Paula, published in Spanish in 1994 and English in 1995, is the first nonfiction book by Isabel Allende, one of today’s most influential Latin-American authors. An autobiography framed by the author’s experience of watching her only daughter’s slow death, the book is ‘‘equal parts heartbreak, humor and wisdom,’’ as described by Cynthia Dockrell in her review for the Boston Globe. Allende wrote the book while her daughter Paula was in a coma from 1991 to 1992 and uses her writing to preserve memories as she teaches herself to let her daughter go. Like with her first, landmark novel, The House of the Spirits, Allende followed a personal tradition of letter-writing to begin Paula and did not think of the audience: ‘‘It was meant to become a journal that I would give to my children and my grandchildren,’’ she said to Dockrell. The book that was never meant to be published became an instant bestseller in several countries.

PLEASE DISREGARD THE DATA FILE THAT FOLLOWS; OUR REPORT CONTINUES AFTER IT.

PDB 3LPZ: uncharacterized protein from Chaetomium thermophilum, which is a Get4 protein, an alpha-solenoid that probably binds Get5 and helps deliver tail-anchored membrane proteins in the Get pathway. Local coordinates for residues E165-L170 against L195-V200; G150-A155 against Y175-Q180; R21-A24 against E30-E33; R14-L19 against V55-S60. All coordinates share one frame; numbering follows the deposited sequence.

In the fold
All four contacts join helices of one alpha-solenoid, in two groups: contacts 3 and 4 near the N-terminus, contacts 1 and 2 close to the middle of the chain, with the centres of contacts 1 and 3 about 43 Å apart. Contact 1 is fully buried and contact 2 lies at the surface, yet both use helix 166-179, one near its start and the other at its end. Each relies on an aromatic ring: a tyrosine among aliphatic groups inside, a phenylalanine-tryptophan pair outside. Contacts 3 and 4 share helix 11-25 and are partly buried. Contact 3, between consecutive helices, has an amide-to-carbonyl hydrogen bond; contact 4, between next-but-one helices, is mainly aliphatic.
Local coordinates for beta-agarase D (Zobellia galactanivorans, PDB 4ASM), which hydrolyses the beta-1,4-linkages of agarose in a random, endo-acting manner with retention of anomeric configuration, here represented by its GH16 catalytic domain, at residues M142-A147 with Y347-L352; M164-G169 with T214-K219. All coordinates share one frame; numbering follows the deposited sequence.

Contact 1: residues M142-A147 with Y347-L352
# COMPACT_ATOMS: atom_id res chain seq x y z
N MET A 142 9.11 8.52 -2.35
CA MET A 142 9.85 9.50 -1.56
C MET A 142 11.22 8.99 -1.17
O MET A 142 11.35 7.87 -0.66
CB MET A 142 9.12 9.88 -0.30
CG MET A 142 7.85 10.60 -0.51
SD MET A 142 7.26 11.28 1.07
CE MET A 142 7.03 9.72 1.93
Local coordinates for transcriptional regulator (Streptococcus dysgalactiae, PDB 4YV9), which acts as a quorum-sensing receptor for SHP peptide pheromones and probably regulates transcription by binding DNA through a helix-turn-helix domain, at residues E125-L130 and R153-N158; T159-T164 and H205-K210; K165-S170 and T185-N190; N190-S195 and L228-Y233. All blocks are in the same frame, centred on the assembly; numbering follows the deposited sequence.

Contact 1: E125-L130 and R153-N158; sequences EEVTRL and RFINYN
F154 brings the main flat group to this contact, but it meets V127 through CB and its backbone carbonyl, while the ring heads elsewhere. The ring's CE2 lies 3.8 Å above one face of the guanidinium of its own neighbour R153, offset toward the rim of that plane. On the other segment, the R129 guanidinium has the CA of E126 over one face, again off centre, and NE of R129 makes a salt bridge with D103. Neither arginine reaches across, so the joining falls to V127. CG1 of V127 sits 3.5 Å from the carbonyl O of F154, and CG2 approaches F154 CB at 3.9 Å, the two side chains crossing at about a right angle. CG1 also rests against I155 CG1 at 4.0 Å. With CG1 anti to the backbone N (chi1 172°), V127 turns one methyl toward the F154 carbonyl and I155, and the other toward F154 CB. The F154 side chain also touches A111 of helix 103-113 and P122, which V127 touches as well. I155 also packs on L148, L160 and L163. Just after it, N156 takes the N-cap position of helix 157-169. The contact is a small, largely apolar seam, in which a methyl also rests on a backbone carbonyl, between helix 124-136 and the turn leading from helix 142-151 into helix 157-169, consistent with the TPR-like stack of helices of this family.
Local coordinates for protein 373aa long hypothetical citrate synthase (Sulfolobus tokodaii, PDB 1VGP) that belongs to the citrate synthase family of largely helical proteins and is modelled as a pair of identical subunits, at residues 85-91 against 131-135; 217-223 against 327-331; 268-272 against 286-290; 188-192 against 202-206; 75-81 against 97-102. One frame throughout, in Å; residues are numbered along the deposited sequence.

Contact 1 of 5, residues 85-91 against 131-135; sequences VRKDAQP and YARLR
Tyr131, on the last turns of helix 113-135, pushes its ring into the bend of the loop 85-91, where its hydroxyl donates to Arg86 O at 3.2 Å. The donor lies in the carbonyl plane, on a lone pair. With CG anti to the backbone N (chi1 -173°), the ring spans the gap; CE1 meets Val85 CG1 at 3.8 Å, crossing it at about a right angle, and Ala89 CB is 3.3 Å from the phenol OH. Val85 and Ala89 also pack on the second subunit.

Many reviewers have pointed out that Allende’s first work of nonfiction reads like a novel—in fact, German and Dutch translations of Paula were subtitled ‘‘A Novel’’—but the author differentiates between genres even in the book itself. When describing the evening she met her second husband, on a night of the full moon with Sinatra singing from the restaurant’s speakers, Allende adds: ‘‘This is the kind of detail that is forbidden in literature . . . The problem with fiction is that it must seem credible, while reality seldom is.’’ This time around, the reality behind the inspirations for many eccentric, mystical, larger-than-life characters and adventures in Allende’s earlier works are revealed in her descriptions of actual people and events—proving that her fictional work often stems from the author’s life itself.